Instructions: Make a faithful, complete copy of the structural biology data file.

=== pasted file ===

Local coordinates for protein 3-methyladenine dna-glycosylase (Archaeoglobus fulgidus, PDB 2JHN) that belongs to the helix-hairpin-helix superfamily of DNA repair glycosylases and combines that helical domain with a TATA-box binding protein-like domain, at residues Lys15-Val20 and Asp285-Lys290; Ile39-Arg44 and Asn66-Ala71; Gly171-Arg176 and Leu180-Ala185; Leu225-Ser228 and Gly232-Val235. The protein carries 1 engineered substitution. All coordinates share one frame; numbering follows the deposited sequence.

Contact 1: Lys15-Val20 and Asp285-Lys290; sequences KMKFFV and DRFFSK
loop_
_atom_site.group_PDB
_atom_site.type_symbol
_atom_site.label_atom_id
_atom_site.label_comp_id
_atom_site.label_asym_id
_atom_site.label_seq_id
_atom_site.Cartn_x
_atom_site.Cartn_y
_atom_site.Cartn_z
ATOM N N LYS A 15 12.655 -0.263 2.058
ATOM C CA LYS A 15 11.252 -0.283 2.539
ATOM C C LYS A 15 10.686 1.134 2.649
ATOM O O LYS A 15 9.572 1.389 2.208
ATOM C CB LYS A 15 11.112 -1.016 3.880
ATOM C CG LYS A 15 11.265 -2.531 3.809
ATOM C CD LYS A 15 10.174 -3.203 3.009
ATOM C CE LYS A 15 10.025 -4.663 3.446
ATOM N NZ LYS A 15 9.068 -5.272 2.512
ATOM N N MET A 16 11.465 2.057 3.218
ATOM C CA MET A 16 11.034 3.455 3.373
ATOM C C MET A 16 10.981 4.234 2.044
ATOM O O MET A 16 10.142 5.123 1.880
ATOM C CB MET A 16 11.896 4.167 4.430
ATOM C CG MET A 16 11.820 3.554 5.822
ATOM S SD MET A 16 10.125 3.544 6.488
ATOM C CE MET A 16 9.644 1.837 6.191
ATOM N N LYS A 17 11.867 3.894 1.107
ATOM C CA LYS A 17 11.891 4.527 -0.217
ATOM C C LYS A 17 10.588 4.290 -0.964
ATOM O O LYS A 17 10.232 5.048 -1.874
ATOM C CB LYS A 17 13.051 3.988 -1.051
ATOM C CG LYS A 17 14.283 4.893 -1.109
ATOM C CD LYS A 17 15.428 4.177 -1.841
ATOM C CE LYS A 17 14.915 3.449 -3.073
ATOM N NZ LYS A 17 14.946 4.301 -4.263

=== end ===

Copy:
Local coordinates for protein 3-methyladenine dna-glycosylase (Archaeoglobus fulgidus, PDB 2JHN) that belongs to the helix-hairpin-helix superfamily of DNA repair glycosylases and combines that helical domain with a TATA-box binding protein-like domain, at residues Lys15-Val20 and Asp285-Lys290; Ile39-Arg44 and Asn66-Ala71; Gly171-Arg176 and Leu180-Ala185; Leu225-Ser228 and Gly232-Val235. The protein carries 1 engineered substitution. All coordinates share one frame; numbering follows the deposited sequence.

Contact 1: Lys15-Val20 and Asp285-Lys290; sequences KMKFFV and DRFFSK
loop_
_atom_site.group_PDB
_atom_site.type_symbol
_atom_site.label_atom_id
_atom_site.label_comp_id
_atom_site.label_asym_id
_atom_site.label_seq_id
_atom_site.Cartn_x
_atom_site.Cartn_y
_atom_site.Cartn_z
ATOM N N LYS A 15 12.655 -0.263 2.058
ATOM C CA LYS A 15 11.252 -0.283 2.539
ATOM C C LYS A 15 10.686 1.134 2.649
ATOM O O LYS A 15 9.572 1.389 2.208
ATOM C CB LYS A 15 11.112 -1.016 3.880
ATOM C CG LYS A 15 11.265 -2.531 3.809
ATOM C CD LYS A 15 10.174 -3.203 3.009
ATOM C CE LYS A 15 10.025 -4.663 3.446
ATOM N NZ LYS A 15 9.068 -5.272 2.512
ATOM N N MET A 16 11.465 2.057 3.218
ATOM C CA MET A 16 11.034 3.455 3.373
ATOM C C MET A 16 10.981 4.234 2.044
ATOM O O MET A 16 10.142 5.123 1.880
ATOM C CB MET A 16 11.896 4.167 4.430
ATOM C CG MET A 16 11.820 3.554 5.822
ATOM S SD MET A 16 10.125 3.544 6.488
ATOM C CE MET A 16 9.644 1.837 6.191
ATOM N N LYS A 17 11.867 3.894 1.107
ATOM C CA LYS A 17 11.891 4.527 -0.217
ATOM C C LYS A 17 10.588 4.290 -0.964
ATOM O O LYS A 17 10.232 5.048 -1.874
ATOM C CB LYS A 17 13.051 3.988 -1.051
ATOM C CG LYS A 17 14.283 4.893 -1.109
ATOM C CD LYS A 17 15.428 4.177 -1.841
ATOM C CE LYS A 17 14.915 3.449 -3.073
ATOM N NZ LYS A 17 14.946 4.301 -4.263